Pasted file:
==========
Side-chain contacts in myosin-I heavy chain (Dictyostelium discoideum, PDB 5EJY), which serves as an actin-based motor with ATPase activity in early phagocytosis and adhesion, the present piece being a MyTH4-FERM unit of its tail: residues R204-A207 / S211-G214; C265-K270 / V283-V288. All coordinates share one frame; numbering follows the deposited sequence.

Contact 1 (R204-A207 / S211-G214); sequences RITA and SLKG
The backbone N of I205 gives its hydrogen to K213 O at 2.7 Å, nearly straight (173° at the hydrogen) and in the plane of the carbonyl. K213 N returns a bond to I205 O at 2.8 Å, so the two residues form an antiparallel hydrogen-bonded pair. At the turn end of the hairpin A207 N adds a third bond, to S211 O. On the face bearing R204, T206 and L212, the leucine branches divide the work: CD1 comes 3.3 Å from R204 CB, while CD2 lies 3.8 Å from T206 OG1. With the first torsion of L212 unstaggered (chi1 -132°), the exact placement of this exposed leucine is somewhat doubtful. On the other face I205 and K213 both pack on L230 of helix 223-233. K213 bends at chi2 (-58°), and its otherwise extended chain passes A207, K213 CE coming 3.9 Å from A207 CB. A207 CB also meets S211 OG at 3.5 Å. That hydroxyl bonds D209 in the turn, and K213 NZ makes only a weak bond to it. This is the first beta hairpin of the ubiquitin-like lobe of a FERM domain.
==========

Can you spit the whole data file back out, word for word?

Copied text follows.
Side-chain contacts in myosin-I heavy chain (Dictyostelium discoideum, PDB 5EJY), which serves as an actin-based motor with ATPase activity in early phagocytosis and adhesion, the present piece being a MyTH4-FERM unit of its tail: residues R204-A207 / S211-G214; C265-K270 / V283-V288. All coordinates share one frame; numbering follows the deposited sequence.

Contact 1 (R204-A207 / S211-G214); sequences RITA and SLKG
The backbone N of I205 gives its hydrogen to K213 O at 2.7 Å, nearly straight (173° at the hydrogen) and in the plane of the carbonyl. K213 N returns a bond to I205 O at 2.8 Å, so the two residues form an antiparallel hydrogen-bonded pair. At the turn end of the hairpin A207 N adds a third bond, to S211 O. On the face bearing R204, T206 and L212, the leucine branches divide the work: CD1 comes 3.3 Å from R204 CB, while CD2 lies 3.8 Å from T206 OG1. With the first torsion of L212 unstaggered (chi1 -132°), the exact placement of this exposed leucine is somewhat doubtful. On the other face I205 and K213 both pack on L230 of helix 223-233. K213 bends at chi2 (-58°), and its otherwise extended chain passes A207, K213 CE coming 3.9 Å from A207 CB. A207 CB also meets S211 OG at 3.5 Å. That hydroxyl bonds D209 in the turn, and K213 NZ makes only a weak bond to it. This is the first beta hairpin of the ubiquitin-like lobe of a FERM domain.